How This Groundbreaking Event Professional Remains an Eternal Learner

Yolanda Simmons Battle, senior manager, meetings at AHIMA and one of this year’s PCMA Groundbreaker Award nominees, shares how she has found success through asking questions, listening, and bringing her own seat to the table so others can follow.

Author: Casey Gale       

Yolanda Simmons Battle

“We can’t be afraid to show up and take a seat at the table, and in those moments [when] I have been afraid, I took a seat anyway,” said Yolanda Simmons Battle, a PCMA Groundbreaker Award nominee.

Editor’s note:PCMA Groundbreakers is an initiative honoring industry trailblazers who represent diverse sectors of the business events community, recognizing those who have made a significant contribution to their organizations and programs that advance inclusion and equity. 

In the summer of 2020, PCMA Groundbreaker Award nominee Yolanda Simmons Battle added to her responsibilities as the American Health Information Management Association’s (AHIMA) senior manager of meetings by accepting a new voluntary role. She committed to developing and leading the first iteration of the Inclusion, Diversity, and Equity (IDE) Task Force for PCMA’s Greater Midwest Chapter (GMC). For more than a year, in addition to her job at AHIMA in Chicago, she has worked alongside her peers to emphasize to why IDE is crucial to the meetings industry.

“If we are going to be successful as great partners, not [only in] business but in our personal lives, we have to walk through the healing process together,” Simmons Battle said. The initiative launched shortly after the murder of George Floyd and the lack of accountability around Breonna Taylor’s death, Simmons Battle said. The world was still dealing with COVID-19, she said, while many were also feeling exhausted from “race and gender relations, all during a time and space of our volatile and unpredictable industry.” Simmons Battle worked to bring to light that all these issues are interconnected and that “we must learn how to manage them together,” she said. Simmons Battle has curated IDE content for GMC PCMA’s website and helped bring related educational events to the chapter, organizing such sessions as “Authentic Answers to Uncomfortable Questions,” “Women of Color in the Hospitality Industry,” and “Being Black in Business: Community Conversation.”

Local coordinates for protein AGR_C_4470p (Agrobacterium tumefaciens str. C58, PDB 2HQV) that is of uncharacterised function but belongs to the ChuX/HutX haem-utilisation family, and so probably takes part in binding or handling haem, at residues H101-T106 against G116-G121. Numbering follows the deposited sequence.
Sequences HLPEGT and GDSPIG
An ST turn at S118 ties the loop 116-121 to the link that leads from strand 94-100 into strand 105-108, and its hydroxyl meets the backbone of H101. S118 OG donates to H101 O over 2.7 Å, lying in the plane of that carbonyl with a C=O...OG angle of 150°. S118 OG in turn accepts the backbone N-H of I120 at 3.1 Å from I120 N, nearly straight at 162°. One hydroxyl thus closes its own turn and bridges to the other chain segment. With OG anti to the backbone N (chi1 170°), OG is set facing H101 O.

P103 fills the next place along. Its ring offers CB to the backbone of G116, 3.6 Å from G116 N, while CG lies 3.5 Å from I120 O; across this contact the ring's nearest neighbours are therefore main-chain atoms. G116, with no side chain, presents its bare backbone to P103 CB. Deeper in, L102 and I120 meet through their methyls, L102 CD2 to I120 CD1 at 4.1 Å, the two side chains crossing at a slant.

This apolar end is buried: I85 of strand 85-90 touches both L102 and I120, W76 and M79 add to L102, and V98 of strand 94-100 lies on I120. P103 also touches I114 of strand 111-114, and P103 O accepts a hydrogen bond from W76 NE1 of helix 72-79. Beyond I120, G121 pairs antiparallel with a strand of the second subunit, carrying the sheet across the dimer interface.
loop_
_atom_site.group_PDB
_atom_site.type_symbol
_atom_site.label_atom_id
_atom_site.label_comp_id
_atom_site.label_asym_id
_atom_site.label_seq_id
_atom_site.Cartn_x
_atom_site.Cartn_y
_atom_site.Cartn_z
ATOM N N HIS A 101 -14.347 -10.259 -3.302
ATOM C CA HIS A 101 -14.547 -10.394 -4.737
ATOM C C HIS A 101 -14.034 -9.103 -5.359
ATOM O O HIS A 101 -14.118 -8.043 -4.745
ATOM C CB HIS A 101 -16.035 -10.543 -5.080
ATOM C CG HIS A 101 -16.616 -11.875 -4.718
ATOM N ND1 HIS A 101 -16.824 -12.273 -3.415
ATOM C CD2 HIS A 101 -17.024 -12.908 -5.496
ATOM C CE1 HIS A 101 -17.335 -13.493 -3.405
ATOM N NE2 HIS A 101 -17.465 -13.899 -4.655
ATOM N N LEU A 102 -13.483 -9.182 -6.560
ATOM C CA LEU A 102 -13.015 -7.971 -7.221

Simmons Battle credits her strong sense of leadership to her ability to continue learning and asking questions about the world around her. “My dad was a big proponent of questions,” she said. “If you don’t know the answer to something, it is up to you to ask about it. I ask questions. I volunteer to participate on committees. I listen. Listening is a true gift and I try to be more of a listener, observer, and doer than a talker.”

Simmons Battle takes classes, participates in webinars, and tries to broaden her horizons on issues pertaining to meetings and events and beyond, incorporating a more “global view,” she said. “We can’t be afraid to show up and take a seat at the table, and in those moments [when] I have been afraid, I took a seat anyway. There are moments where I had to bring my own table and stand up, and I had the energy from those who went before me to give me courage to do just that — pave the way, not just for me, but for everyone walking this journey with me.”

Among the lessons Simmons Battle said she has learned in her extensive career, including almost nine years with AHIMA, the greatest has been to learn not to allow others’ perceptions, thoughts, or attitudes toward her cause her to act or respond differently. “I remain confident in myself that I am an eternal learner. As long as I continue to be open to receive,” she said, “I will never be empty.”

Casey Gale is an associate editor at Convene.

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